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into which they were cut, gave them a more elaborate and elegant appearance. The “ Early English” style has been considered to be the perfection of English architecture, because it thus retained the strength and simplicity of the original Norman, united with most of what was truly ornamental and free of the later styles. In Worcester Cathedral, for example, the choir is Early English, with highly-carved canopied stalls, and bold stone flower work. Those old artists seemed to have brought baskets-full of all the flowers of the field into the church, and flung them over the walls.
The best parts of Lincoln Cathedral, which, to our mind, is the most majestic of all the English Cathedrals, York not excepted, belong to the mature period of the early English and Pointed style. The “ Presbytery” or “ Lady Chapel" of this Church, contains some exquisite carving; and is sometimes called the “Angel Choir," from the figures of thirty angels in the spandrels of the triforium gallery, carved as if they were flying, and playing upon every kind of temple instrument, such as the harp, cittern, cymbal. The too great marigold windows in the principal transept, each twenty-two feet in diameter, and filled with glowing and deep-colored stained glass, give a rich tone to the central portion of the building. The “Chapter-house” is entirely distinct from the main edi fiče, and is in the form of a decagon, and flanked by boldly flying buttresses, as if tied to the ground by them like the cords of a tent. Its interior abounds in those strange and grotesque carvings that are so mysteriously suggestive in the older Gothic churches. The sagacious face of the hooded monk, who looks down from the ceiling, seems as if it were alive. Often there will be a really beautiful countenance, with wonderful purity and serenity of expression. Then appears a face as if in torment, with the mouth horribly extended, and the parched tongue lolling out. Here is a winged angel, and there a squat demon; animal heads, beaks, snouts, claws, images of the sensual passions and foul qualities of the human mind, mingle with the symbols of higher and celestial things. What did the old builders mean to represent by this,—the whole mixed world of good and evil,—the whole creation that groans and travails together awaiting the coming of a higher Redemption ?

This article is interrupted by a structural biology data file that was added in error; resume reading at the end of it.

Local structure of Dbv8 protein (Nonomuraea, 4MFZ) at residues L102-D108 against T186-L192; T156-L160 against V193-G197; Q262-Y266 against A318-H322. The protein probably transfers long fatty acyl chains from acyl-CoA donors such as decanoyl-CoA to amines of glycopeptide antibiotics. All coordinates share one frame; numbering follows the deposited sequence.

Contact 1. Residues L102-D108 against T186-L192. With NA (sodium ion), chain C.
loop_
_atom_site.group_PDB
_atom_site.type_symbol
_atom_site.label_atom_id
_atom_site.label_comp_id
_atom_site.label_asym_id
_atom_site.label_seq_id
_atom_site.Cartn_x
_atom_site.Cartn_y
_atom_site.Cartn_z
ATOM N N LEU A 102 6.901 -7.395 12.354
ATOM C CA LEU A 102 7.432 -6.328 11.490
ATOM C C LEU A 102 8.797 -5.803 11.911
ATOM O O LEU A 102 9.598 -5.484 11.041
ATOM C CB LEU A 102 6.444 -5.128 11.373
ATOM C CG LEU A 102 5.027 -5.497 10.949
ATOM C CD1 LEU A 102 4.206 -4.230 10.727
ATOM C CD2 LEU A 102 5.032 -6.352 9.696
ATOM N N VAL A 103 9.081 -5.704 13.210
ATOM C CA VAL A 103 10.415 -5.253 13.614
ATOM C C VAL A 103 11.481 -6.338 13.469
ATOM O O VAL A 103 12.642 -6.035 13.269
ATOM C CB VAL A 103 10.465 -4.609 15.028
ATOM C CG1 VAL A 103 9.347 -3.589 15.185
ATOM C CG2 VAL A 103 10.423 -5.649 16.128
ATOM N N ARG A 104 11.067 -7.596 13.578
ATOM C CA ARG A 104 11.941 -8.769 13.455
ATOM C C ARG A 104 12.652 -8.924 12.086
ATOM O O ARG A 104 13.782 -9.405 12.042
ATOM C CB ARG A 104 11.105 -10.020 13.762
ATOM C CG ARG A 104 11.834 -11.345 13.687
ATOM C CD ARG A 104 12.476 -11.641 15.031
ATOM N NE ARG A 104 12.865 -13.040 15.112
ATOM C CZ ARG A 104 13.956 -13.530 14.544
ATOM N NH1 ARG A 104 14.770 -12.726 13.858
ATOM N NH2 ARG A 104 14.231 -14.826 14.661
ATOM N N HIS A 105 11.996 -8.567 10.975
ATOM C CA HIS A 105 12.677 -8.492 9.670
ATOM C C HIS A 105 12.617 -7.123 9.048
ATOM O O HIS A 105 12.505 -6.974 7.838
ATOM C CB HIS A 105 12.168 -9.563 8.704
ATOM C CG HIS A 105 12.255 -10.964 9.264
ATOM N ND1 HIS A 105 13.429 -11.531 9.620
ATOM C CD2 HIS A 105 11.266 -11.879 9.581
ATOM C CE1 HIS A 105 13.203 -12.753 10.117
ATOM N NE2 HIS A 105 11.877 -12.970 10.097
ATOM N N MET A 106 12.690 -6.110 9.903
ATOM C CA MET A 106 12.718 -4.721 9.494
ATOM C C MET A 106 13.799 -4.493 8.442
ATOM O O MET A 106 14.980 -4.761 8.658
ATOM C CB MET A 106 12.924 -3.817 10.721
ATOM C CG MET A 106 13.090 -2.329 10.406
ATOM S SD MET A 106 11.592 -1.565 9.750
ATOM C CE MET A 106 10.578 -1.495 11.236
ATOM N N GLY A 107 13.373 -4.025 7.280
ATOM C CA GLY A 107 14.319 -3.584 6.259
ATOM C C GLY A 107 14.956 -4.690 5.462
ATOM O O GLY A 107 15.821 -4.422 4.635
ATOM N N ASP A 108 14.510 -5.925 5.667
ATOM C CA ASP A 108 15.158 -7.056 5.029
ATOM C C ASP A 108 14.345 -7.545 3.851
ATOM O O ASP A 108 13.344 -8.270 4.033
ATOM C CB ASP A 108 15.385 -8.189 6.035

But the most perfect example of “ Early English,” from foundation to spire, is Salisbury Cathedral. Its interior, compared with Winchester or Ely, appears bare and severe, but it is singularly harmonious and beautiful. It is the
It is the queen of the English cathedrals. It is not an astonishing and monstrous Gothic epic, but a pure English poein. The columns of the nave are clustered and slender. The windows are lancetshaped, and their mouldings plain. Its length is four hundred and forty-nine feet. Stretched along each side of the grand nave, lie the cross-legged effigies of crusaders and of those who struck at Crecy. Ileadless and handless, they are brave still in their wide-carved girdles, chain-armor, and shields, over their broad breasts. liere lies Ben Jonson's Countess of Pembroke. Here, also, Chillingworth and IIooker are buried. The " Chapter-house” has been most carefully renovated. Its hexagonal ceiling is supported by one slight springing column . of Purbeck marble, aud shines richly with modern gilding and colors.
The passion in England, already before noticed, to restore the old churches, and to reinstate every “sedilia” and “piscina” in its right place, has been undeniably one of the most powerful agencies in furthering the Tractarian Iligh Churchi movement, if not one of its originating causes. The intense desire to reproduce the spiritual church, in its most minute completeness of doctrine and ritual, has kept even pace with that antiquarian enthusiasm which is giving lectures in dim crypts and breezy bell-towers, and is leaving no stone unturned, and no nook unrummaged, to discover every lost fragment of the ancient Roman Church.* These modern renovations are
* The arrangement, order, and entire religious service of Exeter Cathedral, Devonshire, present, perhaps, the most persistent and ostentatious carrying out of the High Church ideal of worship, to be found in England. The following weekly " order of services,” and statement of the Cathedral establishment, are taken from a semi-official pamphlet obtained in Exeter:
the most conspicuous in Ely Cathedral, for this church comprises Cambridge in its ecclesiastical jurisdiction, and has thus all the learning, wealth, and zeal of the University to aid in this pious work. It absolutely glows with modern painted windows, costly marbles, exquisite sculpture, and rich brasses. The new bronze work of the gates and lamps of the choir, for grace and oriental luxuriance of fancy, might have belonged to Solomon's temple, and surpasses even the ancient brass work; in fact, for all that modern art and lavish expenditure can do for the perfect restoration and magnificent adorning of these old temples, Ely is the best example.
The third description of English architecture which followed the “Early English,” is termed the “Decorated style.” It prevailed about one hundred years from the reign of Edward I., in 1272, to the end of the reign of Edward III., in 1377. It may be called the style of the first three Edwards. The name " Decorated," describes this type of architecture. It is the former styles, only covered over with more abundant orna
EARLY MORNING, DAILY. In the Lady Chapel, at 6 A. M., Morning Prayers; and the Litany on Sundays, Wednesdays and Fridays.